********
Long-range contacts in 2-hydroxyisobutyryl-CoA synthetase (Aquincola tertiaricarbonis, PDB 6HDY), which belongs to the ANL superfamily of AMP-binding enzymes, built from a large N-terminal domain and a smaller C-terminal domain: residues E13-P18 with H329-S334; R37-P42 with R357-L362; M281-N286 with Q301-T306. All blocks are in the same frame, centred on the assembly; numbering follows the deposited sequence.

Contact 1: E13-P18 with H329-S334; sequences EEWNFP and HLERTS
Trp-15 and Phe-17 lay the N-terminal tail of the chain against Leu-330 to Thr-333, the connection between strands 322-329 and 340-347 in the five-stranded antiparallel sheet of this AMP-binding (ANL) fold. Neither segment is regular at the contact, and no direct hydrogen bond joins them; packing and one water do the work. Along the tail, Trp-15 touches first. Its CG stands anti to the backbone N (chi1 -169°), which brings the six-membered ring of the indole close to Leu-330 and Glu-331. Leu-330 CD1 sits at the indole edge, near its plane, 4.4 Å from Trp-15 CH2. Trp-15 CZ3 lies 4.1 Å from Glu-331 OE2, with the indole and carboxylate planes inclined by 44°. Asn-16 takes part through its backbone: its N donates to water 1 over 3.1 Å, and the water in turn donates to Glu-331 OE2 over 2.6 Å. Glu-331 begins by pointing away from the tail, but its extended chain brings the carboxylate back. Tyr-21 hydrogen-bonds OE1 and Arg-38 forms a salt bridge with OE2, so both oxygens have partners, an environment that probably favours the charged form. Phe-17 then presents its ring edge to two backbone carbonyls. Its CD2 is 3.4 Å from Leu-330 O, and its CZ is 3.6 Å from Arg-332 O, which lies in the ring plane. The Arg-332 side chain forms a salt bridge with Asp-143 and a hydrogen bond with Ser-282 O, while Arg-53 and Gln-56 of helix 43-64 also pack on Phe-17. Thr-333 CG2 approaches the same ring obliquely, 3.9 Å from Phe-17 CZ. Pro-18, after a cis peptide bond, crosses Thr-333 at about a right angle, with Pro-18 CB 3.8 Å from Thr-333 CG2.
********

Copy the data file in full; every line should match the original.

Long-range contacts in 2-hydroxyisobutyryl-CoA synthetase (Aquincola tertiaricarbonis, PDB 6HDY), which belongs to the ANL superfamily of AMP-binding enzymes, built from a large N-terminal domain and a smaller C-terminal domain: residues E13-P18 with H329-S334; R37-P42 with R357-L362; M281-N286 with Q301-T306. All blocks are in the same frame, centred on the assembly; numbering follows the deposited sequence.

Contact 1: E13-P18 with H329-S334; sequences EEWNFP and HLERTS
Trp-15 and Phe-17 lay the N-terminal tail of the chain against Leu-330 to Thr-333, the connection between strands 322-329 and 340-347 in the five-stranded antiparallel sheet of this AMP-binding (ANL) fold. Neither segment is regular at the contact, and no direct hydrogen bond joins them; packing and one water do the work. Along the tail, Trp-15 touches first. Its CG stands anti to the backbone N (chi1 -169°), which brings the six-membered ring of the indole close to Leu-330 and Glu-331. Leu-330 CD1 sits at the indole edge, near its plane, 4.4 Å from Trp-15 CH2. Trp-15 CZ3 lies 4.1 Å from Glu-331 OE2, with the indole and carboxylate planes inclined by 44°. Asn-16 takes part through its backbone: its N donates to water 1 over 3.1 Å, and the water in turn donates to Glu-331 OE2 over 2.6 Å. Glu-331 begins by pointing away from the tail, but its extended chain brings the carboxylate back. Tyr-21 hydrogen-bonds OE1 and Arg-38 forms a salt bridge with OE2, so both oxygens have partners, an environment that probably favours the charged form. Phe-17 then presents its ring edge to two backbone carbonyls. Its CD2 is 3.4 Å from Leu-330 O, and its CZ is 3.6 Å from Arg-332 O, which lies in the ring plane. The Arg-332 side chain forms a salt bridge with Asp-143 and a hydrogen bond with Ser-282 O, while Arg-53 and Gln-56 of helix 43-64 also pack on Phe-17. Thr-333 CG2 approaches the same ring obliquely, 3.9 Å from Phe-17 CZ. Pro-18, after a cis peptide bond, crosses Thr-333 at about a right angle, with Pro-18 CB 3.8 Å from Thr-333 CG2.